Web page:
2. Ann Leckie

    I’m not convinced. Was George Eliot writing for readers who had never seen the English countryside? Was Dickens writing for readers who had never seen London? Or who had never heard the accents he rendered phonetically?

    I think there’s been a general change in writing over the past hundred years, that’s more a question of fashion than anything else, and then it gets reinforced once younger readers and writers have read mostly recent work. (For certain values of recent.) I think long descriptive passages are out of style, like fins on cars are out of style. In times past, readers grew up reading things that are old now, and learned to read them and learned to appreciate them. Now they bore most readers, because we were trained on writers who didn’t write the same way. That’s my take, anyway.

    1. Mary Robinette Kowal

      Was George Eliot writing for readers who had never seen the English countryside? Was Dickens writing for readers who had never seen London? Or who had never heard the accents he rendered phonetically?

      Well, yes. Remember how difficult it was to travel when both of those writers were working. Most people didn’t go more than thirty miles from their home during the course of their lives.

      On the other hand, you’ve got a point about training the readers to look for and appreciate certain things. I’ve talked about the need to settle in to a Jane Austin book because the pace is slower. The one thing I’d say though is that, sure, descriptive text and phonetic spellings reflect mostly a shift in fashion, but why did the fashion change? Art evolves to reflect the society which created it.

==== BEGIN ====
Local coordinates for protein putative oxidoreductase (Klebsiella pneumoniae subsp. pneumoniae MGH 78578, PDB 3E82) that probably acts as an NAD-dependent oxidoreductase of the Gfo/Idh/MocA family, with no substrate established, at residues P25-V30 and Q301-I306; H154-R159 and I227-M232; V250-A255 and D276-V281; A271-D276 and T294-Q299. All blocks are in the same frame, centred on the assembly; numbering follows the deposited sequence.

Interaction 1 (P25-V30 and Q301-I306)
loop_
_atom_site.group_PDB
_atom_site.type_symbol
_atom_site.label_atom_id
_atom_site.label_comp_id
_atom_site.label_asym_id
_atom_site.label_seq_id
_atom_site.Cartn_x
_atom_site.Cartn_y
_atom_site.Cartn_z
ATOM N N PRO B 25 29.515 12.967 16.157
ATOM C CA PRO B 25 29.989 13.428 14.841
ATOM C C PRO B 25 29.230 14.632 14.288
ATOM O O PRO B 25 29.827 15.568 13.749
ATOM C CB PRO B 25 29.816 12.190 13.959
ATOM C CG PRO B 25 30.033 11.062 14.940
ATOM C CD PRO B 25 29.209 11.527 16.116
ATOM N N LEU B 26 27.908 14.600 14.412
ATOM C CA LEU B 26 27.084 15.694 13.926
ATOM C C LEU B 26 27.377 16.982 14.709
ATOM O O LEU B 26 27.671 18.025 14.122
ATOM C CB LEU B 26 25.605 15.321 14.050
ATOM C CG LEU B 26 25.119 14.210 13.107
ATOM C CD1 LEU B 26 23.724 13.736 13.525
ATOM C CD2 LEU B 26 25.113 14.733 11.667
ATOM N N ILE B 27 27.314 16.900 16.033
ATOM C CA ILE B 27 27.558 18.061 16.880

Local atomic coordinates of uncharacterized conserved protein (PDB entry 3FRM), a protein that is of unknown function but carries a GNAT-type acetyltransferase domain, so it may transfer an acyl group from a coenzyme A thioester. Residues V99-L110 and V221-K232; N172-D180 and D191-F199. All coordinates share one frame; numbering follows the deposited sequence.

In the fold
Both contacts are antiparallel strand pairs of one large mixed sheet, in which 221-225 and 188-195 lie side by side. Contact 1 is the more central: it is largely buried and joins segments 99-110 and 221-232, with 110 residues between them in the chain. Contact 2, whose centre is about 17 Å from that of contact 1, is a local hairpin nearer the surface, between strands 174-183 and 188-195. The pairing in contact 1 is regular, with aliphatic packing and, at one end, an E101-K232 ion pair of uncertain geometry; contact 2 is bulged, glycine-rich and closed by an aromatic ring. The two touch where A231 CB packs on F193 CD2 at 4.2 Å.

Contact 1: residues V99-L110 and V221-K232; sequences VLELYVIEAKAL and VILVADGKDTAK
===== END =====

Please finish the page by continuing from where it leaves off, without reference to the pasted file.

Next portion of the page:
3. Ann Leckie

    Well, yes. Remember how difficult it was to travel when both of those writers were working. Most people didn’t go more than thirty miles from their home during the course of their lives.

    Most people didn’t read, either, or if they did, didn’t have time to do much recreational reading. People who had the leisure time to read novels were far more likely to be able to travel. Austen is a good example, I’m glad you mentioned her. Her heroines are constantly traveling between the country and London, or the country and Bath, or wherever.

    And I think Dickens himself, for instance, was often writing for British readers who would be familiar enough with his settings to take action on issues he brought up. The fact that people farther away also enjoyed his writing was gravy.

    I’m also kind of queasy with the argument that “they liked that boring stuff because it had educational value!” It’s a bit smug, for one thing, and it assumes that there’s no other value to those descriptive passages. We don’t like them, so people who did must have had some utilitarian reason, they can’t have actually enjoyed them on their own terms. Right? Well…I don’t buy it.

    1. Mary Robinette Kowal

      Did you read her entire post or are you just responding to the first paragraph that I quoted?